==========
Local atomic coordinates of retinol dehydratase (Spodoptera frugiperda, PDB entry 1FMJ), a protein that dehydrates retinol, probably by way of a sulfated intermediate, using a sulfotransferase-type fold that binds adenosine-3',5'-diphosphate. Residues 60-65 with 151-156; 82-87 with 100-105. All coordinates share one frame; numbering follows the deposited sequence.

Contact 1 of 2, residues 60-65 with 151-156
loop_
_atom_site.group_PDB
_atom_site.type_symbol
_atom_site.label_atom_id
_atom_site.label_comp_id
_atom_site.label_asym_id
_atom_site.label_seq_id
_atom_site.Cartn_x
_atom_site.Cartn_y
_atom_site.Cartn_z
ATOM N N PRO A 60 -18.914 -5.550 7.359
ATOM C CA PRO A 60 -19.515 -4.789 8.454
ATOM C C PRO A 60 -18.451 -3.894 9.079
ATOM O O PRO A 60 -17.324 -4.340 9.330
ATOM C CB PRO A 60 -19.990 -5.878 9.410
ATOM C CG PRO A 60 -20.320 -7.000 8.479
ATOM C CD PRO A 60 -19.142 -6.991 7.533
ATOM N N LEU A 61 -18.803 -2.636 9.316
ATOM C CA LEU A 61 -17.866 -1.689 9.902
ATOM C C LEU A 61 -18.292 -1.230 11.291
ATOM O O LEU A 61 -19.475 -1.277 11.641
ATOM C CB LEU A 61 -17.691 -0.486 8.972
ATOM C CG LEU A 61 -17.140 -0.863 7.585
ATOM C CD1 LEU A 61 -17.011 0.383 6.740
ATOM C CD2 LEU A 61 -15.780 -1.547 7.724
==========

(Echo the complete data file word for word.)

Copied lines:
Local atomic coordinates of retinol dehydratase (Spodoptera frugiperda, PDB entry 1FMJ), a protein that dehydrates retinol, probably by way of a sulfated intermediate, using a sulfotransferase-type fold that binds adenosine-3',5'-diphosphate. Residues 60-65 with 151-156; 82-87 with 100-105. All coordinates share one frame; numbering follows the deposited sequence.

Contact 1 of 2, residues 60-65 with 151-156
loop_
_atom_site.group_PDB
_atom_site.type_symbol
_atom_site.label_atom_id
_atom_site.label_comp_id
_atom_site.label_asym_id
_atom_site.label_seq_id
_atom_site.Cartn_x
_atom_site.Cartn_y
_atom_site.Cartn_z
ATOM N N PRO A 60 -18.914 -5.550 7.359
ATOM C CA PRO A 60 -19.515 -4.789 8.454
ATOM C C PRO A 60 -18.451 -3.894 9.079
ATOM O O PRO A 60 -17.324 -4.340 9.330
ATOM C CB PRO A 60 -19.990 -5.878 9.410
ATOM C CG PRO A 60 -20.320 -7.000 8.479
ATOM C CD PRO A 60 -19.142 -6.991 7.533
ATOM N N LEU A 61 -18.803 -2.636 9.316
ATOM C CA LEU A 61 -17.866 -1.689 9.902
ATOM C C LEU A 61 -18.292 -1.230 11.291
ATOM O O LEU A 61 -19.475 -1.277 11.641
ATOM C CB LEU A 61 -17.691 -0.486 8.972
ATOM C CG LEU A 61 -17.140 -0.863 7.585
ATOM C CD1 LEU A 61 -17.011 0.383 6.740
ATOM C CD2 LEU A 61 -15.780 -1.547 7.724